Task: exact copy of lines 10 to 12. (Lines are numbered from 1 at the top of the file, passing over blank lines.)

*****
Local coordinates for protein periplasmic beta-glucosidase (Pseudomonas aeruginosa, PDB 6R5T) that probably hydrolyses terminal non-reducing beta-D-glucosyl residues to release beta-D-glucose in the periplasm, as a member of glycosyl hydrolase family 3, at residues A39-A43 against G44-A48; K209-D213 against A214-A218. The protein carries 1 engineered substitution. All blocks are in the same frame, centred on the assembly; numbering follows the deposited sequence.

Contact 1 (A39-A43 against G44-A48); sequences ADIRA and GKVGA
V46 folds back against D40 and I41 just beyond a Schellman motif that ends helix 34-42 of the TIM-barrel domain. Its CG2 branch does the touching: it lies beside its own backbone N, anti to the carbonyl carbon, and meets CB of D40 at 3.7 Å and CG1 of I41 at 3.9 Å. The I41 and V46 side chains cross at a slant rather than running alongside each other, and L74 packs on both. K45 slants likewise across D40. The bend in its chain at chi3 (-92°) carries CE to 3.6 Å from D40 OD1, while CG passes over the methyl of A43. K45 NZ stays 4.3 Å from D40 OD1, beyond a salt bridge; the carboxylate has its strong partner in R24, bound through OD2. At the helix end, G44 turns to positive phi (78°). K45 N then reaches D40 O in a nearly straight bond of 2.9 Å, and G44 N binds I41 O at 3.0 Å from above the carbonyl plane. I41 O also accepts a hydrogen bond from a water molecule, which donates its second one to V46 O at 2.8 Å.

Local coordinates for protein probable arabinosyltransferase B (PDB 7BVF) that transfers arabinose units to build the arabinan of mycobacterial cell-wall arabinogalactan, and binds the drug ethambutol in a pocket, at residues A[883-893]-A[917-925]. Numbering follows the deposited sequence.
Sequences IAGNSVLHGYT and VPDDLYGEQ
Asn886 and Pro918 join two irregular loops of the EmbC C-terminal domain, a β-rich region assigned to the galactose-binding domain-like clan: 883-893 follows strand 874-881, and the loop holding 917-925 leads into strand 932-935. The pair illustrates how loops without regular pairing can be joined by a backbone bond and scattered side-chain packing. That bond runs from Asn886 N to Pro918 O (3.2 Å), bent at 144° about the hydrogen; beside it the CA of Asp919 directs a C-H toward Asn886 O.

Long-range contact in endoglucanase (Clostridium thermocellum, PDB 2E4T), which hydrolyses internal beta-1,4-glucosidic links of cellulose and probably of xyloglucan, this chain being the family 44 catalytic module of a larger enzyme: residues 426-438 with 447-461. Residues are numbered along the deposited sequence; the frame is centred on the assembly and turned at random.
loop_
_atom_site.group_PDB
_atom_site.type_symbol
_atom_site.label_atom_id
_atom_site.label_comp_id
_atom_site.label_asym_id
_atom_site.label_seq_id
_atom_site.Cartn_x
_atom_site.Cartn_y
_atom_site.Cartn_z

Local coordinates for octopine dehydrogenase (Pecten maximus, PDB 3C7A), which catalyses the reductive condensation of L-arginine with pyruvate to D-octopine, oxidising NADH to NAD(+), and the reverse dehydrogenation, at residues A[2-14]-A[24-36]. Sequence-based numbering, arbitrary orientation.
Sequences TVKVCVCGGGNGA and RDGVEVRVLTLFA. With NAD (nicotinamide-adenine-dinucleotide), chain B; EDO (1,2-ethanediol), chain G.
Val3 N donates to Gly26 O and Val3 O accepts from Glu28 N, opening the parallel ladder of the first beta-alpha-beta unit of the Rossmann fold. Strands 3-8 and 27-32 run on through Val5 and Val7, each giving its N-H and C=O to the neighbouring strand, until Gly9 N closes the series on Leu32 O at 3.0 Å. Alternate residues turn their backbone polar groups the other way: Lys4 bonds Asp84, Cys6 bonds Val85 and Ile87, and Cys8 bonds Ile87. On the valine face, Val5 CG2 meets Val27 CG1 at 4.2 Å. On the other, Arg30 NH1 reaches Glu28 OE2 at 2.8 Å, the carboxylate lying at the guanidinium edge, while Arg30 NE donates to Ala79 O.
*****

_atom_site.type_symbol
_atom_site.label_atom_id
_atom_site.label_comp_id